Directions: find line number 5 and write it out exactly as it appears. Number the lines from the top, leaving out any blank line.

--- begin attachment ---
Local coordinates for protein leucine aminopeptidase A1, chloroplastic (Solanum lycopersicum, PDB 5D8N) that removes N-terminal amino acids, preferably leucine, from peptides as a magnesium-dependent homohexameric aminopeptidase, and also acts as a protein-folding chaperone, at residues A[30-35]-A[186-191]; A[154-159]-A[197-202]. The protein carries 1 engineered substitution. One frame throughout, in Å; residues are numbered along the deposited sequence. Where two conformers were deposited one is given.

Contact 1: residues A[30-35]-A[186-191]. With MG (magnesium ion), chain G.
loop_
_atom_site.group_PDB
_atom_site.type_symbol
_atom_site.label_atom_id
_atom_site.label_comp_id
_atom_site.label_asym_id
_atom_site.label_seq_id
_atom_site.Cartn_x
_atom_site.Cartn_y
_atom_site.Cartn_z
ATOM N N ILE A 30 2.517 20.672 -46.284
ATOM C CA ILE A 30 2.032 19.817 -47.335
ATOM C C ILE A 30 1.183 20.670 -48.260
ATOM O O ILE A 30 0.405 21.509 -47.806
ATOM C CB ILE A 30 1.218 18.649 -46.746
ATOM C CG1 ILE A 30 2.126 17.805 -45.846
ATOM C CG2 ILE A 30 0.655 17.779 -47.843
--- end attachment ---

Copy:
_atom_site.type_symbol